Clinical effects of cardiac contractility modulation (CCM) as a treatment for chronic heart failure

@article{Borggrefe2012ClinicalEO,
  title={Clinical effects of cardiac contractility modulation (CCM) as a treatment for chronic heart failure},
  author={Martin Borggrefe and Daniel Burkhoff},
  journal={European Journal of Heart Failure},
  year={2012},
  volume={14}
}
Cardiac contractility modulation (CCM) signals are non‐excitatory signals applied during the absolute refractory period that have been shown to enhance the strength of left ventricular contraction without increasing myocardial oxygen consumption in studies carried out in animals and humans with heart failure and reduced ejection fraction. Studies from myocardial tissue of animals and humans with heart failure suggest that the mechanisms of these effects is that CCM drives expression of many… Expand
Cardiac contractility modulation: mechanisms of action in heart failure with reduced ejection fraction and beyond
TLDR
Cardiac contractility modulation (CCM) signals have been shown to improve symptoms, exercise tolerance and quality of life and reduce the rate of HF hospitalizations in patients with ejection fractions (EF) between 25% and 45%. Expand
Cardiac Contractility Modulation in Patients with Heart Failure with Reduced Left Ventricular Ejection Fraction
TLDR
Cardiac contractility modulation could have a place in therapy and meet a relevant medical need for a specific sub-category of underserved heart failure patients with reduced left ventricular ejection fraction, according to multiple clinical and mechanistic studies. Expand
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TLDR
The evidence for the use of cardiac contractility modulation (CCM) is reviewed and in which patients it may be considered as recommended in the recent guidelines is discussed and an individual patient data meta- analysis of all the randomised controlled trials of CCM is discussed. Expand
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TLDR
The aim of this review is to summarize the pathophysiological mechanisms, the current indications, and the recent developments regarding the new applications of the CCM for patients with chronic heart failure. Expand
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TLDR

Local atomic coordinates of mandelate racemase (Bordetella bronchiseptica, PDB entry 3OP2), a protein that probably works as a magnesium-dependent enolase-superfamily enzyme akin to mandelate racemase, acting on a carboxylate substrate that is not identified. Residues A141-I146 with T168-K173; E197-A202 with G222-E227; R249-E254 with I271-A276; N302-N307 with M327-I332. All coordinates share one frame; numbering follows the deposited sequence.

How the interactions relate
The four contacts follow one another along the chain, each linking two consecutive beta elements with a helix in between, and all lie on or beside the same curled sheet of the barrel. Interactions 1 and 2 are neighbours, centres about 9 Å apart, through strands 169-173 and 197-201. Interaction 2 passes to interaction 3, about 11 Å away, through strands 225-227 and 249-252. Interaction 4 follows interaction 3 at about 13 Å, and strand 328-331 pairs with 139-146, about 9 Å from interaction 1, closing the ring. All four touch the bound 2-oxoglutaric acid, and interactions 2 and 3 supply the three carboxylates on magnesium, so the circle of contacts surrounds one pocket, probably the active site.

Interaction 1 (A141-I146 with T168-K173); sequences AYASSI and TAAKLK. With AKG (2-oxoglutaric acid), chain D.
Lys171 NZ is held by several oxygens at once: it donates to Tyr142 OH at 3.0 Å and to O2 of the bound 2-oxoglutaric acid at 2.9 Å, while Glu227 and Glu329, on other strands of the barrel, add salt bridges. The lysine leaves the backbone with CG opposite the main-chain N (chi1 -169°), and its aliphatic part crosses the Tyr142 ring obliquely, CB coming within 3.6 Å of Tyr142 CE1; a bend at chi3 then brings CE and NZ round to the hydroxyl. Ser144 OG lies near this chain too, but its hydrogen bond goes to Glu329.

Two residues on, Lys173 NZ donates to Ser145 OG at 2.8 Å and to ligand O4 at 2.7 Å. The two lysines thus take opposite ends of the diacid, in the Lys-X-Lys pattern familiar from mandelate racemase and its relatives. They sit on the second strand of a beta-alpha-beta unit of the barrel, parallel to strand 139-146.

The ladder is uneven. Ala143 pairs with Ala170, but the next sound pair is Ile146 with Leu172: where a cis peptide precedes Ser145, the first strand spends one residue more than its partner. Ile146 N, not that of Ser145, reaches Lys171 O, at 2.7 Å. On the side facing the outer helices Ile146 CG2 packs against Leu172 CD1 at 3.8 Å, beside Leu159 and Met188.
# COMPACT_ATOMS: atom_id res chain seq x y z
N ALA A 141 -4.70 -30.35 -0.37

Cardiac contractility modulation provides safe and effective long-term symptomatic and functional improvement in heart failure and were associated with a safety profile similar to published device trials. Expand
A randomized comparison of 5 versus 12 hours per day of cardiac contractility modulation treatment for heart failure patients: A preliminary report.
TLDR
Evaluating the quality of life, exercise tolerance, and cardiac function in 19 medically refractory symptomatic patients with heart failure and reduced left ventricular function concluded that increasing the daily CCM therapy duration is safe and as good as the standard CCM periods of application per day. Expand
Cardiac contractility modulation: a novel approach for the treatment of heart failure
TLDR
CCM appears to be an effective, safe technology for the treatment of heart failure with reduced ejection fraction, filling an important therapeutic gap among the 2/3 of patients with heart failure who do not meet criteria for CRT. Expand
Cardiac contractility modulation: first experience in heart failure patients with reduced ejection fraction and permanent atrial fibrillation.
  • S. Röger, R. Schneider, +5 authors J. Kuschyk
  • Medicine
  • Europace : European pacing, arrhythmias, and cardiac electrophysiology : journal of the working groups on cardiac pacing, arrhythmias, and cardiac cellular electrophysiology of the European Society of Cardiology
  • 2014
TLDR
CCM signal Delivery is feasible in HF patients with permanent AF by sequential atrial-ventricular pacing, so that the atrial pacing spike is interpreted as a p wave by the CCM signal delivery algorithm. Expand
Long term impact of cardiac contractility modulation on QRS duration.
TLDR
CCM prevents chronic ventricular depolarization delay that occurs in heart failure and that is associated with poorer outcomes and suggests a possible long-term benefit in maintaining QRS duration. Expand